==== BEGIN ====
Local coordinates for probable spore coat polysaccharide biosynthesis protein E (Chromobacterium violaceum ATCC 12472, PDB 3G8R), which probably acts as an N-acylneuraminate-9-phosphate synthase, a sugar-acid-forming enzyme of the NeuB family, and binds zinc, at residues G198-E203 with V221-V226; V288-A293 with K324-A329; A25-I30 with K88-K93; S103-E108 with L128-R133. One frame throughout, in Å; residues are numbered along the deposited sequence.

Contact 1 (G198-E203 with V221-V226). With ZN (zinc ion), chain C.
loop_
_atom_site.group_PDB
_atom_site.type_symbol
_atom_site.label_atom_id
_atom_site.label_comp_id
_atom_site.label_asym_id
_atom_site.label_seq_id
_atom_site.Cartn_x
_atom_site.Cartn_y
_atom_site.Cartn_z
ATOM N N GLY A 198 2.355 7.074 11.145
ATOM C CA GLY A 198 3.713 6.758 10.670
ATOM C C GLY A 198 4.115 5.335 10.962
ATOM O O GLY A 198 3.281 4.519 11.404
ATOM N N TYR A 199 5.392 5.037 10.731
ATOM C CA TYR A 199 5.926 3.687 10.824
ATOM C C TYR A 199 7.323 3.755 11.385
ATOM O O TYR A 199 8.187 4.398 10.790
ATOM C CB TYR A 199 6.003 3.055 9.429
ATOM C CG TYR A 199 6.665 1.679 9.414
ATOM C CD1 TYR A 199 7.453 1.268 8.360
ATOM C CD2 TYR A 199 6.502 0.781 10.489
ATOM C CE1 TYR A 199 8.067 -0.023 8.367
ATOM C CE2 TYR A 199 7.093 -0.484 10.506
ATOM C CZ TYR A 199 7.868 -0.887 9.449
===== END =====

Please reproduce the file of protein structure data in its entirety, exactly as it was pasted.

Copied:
Local coordinates for probable spore coat polysaccharide biosynthesis protein E (Chromobacterium violaceum ATCC 12472, PDB 3G8R), which probably acts as an N-acylneuraminate-9-phosphate synthase, a sugar-acid-forming enzyme of the NeuB family, and binds zinc, at residues G198-E203 with V221-V226; V288-A293 with K324-A329; A25-I30 with K88-K93; S103-E108 with L128-R133. One frame throughout, in Å; residues are numbered along the deposited sequence.

Contact 1 (G198-E203 with V221-V226). With ZN (zinc ion), chain C.
loop_
_atom_site.group_PDB
_atom_site.type_symbol
_atom_site.label_atom_id
_atom_site.label_comp_id
_atom_site.label_asym_id
_atom_site.label_seq_id
_atom_site.Cartn_x
_atom_site.Cartn_y
_atom_site.Cartn_z
ATOM N N GLY A 198 2.355 7.074 11.145
ATOM C CA GLY A 198 3.713 6.758 10.670
ATOM C C GLY A 198 4.115 5.335 10.962
ATOM O O GLY A 198 3.281 4.519 11.404
ATOM N N TYR A 199 5.392 5.037 10.731
ATOM C CA TYR A 199 5.926 3.687 10.824
ATOM C C TYR A 199 7.323 3.755 11.385
ATOM O O TYR A 199 8.187 4.398 10.790
ATOM C CB TYR A 199 6.003 3.055 9.429
ATOM C CG TYR A 199 6.665 1.679 9.414
ATOM C CD1 TYR A 199 7.453 1.268 8.360
ATOM C CD2 TYR A 199 6.502 0.781 10.489
ATOM C CE1 TYR A 199 8.067 -0.023 8.367
ATOM C CE2 TYR A 199 7.093 -0.484 10.506
ATOM C CZ TYR A 199 7.868 -0.887 9.449